- UN calls on Botswana to amend the policy of holding asylum seekers and refugees in camps and to instead provide them with work permits
A United Nations report on Botswana has stated that the country’s Refugee (Recognition and Control) Act of 1966, which imposes an encampment policy that limits the right to free movement for persons of concern resident in the country, burdens the UN High Commission for Refugees through the encampment policy that prohibits refugees from fending for themselves.
Botswana restricts and confines refugees and asylum seekers in camps and does not enable them access to higher education, healthcare and means of livelihood.
“Due to the outdated nature of the refugee law of Botswana and encampment policy, refugees are faced with challenges that prohibit their optimal exercise of basic human rights and exclude them from access to certain rights. They face deprivation and inequality as a result of the inability to freely move around beyond the confines of the camp and the prohibition to engage in any form of employment,” reads the recently released report.
According to the report, this has led to full reliance on UNHCR for their basics such as food and non-food items for persons who should ordinarily have been self-sustaining. “Extended periods in the detention centre awaiting status determination by the government and the further prohibitions faced by the refugee community in the camp, place the community at risk of engagement in illegal activities as means of sustenance and they often face detention for movement without the possession of exit permits,” the report says.
According to the report, women and girls resort to engaging in survival sex in the host community of Dukwi where there is a high rate of truckers en-route to the Kazungula border. This places them at a high risk of contracting diseases and facing gender-based violence, including from their partners who disapprove of their engaging in such activities to supplement their household needs.
“The seclusion (that) asylum seekers and refugees face, GBV within the community and households, and psychosocial issues amongst the community, to name a few problems, can also be attributed to discrimination by the local community,” says the report.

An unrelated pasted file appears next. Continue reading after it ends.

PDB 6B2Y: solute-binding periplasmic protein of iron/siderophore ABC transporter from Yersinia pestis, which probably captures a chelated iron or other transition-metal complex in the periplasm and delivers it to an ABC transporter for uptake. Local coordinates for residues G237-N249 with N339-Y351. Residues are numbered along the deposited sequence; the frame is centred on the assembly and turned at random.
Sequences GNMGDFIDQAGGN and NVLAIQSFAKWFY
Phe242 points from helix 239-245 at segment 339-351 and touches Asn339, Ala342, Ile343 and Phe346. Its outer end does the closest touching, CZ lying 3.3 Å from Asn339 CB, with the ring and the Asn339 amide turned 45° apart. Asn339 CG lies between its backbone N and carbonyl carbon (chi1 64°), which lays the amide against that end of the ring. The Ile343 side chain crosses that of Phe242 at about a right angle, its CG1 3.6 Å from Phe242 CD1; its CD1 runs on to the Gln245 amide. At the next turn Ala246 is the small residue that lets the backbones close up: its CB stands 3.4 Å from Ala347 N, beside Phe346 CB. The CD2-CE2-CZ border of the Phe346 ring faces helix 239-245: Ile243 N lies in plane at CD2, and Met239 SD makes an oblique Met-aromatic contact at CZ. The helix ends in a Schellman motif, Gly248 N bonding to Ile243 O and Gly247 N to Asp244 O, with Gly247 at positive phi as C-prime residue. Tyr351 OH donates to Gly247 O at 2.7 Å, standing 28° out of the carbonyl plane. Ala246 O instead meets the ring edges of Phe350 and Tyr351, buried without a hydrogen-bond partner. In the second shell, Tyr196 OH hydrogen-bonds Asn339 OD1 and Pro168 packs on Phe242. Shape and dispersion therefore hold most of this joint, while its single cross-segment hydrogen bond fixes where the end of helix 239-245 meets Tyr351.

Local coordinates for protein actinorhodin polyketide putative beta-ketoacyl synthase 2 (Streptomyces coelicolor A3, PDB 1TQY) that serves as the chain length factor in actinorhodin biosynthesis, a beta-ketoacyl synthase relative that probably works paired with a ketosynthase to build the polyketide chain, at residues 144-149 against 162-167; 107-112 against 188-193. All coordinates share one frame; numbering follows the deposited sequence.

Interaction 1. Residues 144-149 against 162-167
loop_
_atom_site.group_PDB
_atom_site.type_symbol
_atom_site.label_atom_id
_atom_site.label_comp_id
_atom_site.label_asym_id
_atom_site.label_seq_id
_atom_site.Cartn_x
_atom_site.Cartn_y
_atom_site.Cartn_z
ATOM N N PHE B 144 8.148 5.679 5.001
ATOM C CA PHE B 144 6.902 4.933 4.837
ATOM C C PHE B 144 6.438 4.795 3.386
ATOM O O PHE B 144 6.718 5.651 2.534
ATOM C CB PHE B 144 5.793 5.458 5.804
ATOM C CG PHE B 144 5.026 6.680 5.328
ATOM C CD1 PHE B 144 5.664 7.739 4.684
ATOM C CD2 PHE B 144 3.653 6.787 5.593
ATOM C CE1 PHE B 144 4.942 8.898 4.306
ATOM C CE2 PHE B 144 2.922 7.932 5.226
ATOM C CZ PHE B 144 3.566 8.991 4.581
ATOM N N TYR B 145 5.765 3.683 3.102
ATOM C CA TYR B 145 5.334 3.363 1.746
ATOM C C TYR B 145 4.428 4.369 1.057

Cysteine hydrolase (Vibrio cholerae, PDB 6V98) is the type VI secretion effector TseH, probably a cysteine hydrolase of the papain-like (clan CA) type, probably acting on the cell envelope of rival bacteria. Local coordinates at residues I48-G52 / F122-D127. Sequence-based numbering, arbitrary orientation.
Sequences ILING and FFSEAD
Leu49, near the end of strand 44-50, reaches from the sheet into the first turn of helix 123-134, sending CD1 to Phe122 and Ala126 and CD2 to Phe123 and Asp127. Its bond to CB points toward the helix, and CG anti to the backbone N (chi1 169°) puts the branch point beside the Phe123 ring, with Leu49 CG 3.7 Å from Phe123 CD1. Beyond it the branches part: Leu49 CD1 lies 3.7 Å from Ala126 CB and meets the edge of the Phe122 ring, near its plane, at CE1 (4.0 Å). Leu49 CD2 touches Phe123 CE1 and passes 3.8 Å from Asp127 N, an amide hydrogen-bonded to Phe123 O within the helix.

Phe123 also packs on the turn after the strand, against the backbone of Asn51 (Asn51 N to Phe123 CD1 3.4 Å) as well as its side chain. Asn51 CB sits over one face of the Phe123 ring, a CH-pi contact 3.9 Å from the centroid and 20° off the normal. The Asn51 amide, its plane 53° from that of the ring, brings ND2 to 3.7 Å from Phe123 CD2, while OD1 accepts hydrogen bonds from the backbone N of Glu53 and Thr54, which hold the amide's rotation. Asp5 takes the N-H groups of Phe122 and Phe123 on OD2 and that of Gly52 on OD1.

“Irregular migrants are often subjected to the worst forms of exploitation and abuse.
“Many are engaged as cheap labour carrying out demanding, labour-intensive and in many instances risky assignments for little to no pay. Out of fear of law enforcement and risk of deportation, irregular migrants often choose not to report violence or abuse inflicted upon them. An irregular migration status is not a criminal offence in Botswana but rather a violation of the Immigration Act and its provisions.”
It notes that Botswana made several reservations to the 1951 Convention, including on both the freedom of movement of refugees and their right to work. It calls on the government to consider amending the Refugees (Recognition and Control) Act of 1967 to address concerns in relation to about rights of refugees and asylum seekers.
The report says, as recommended in the third cycle of the Universal Periodic Review (UPR, a process that reviews the human rights records of UN member states), it is important for Botswana to lift reservations on the Convention relating to the status of refugees with a view to amending the policy of holding asylum seekers and refugees in camps and to instead provide them with work permits.
Botswana is host to a population of just over 1,000 persons that include asylum seekers and refugees.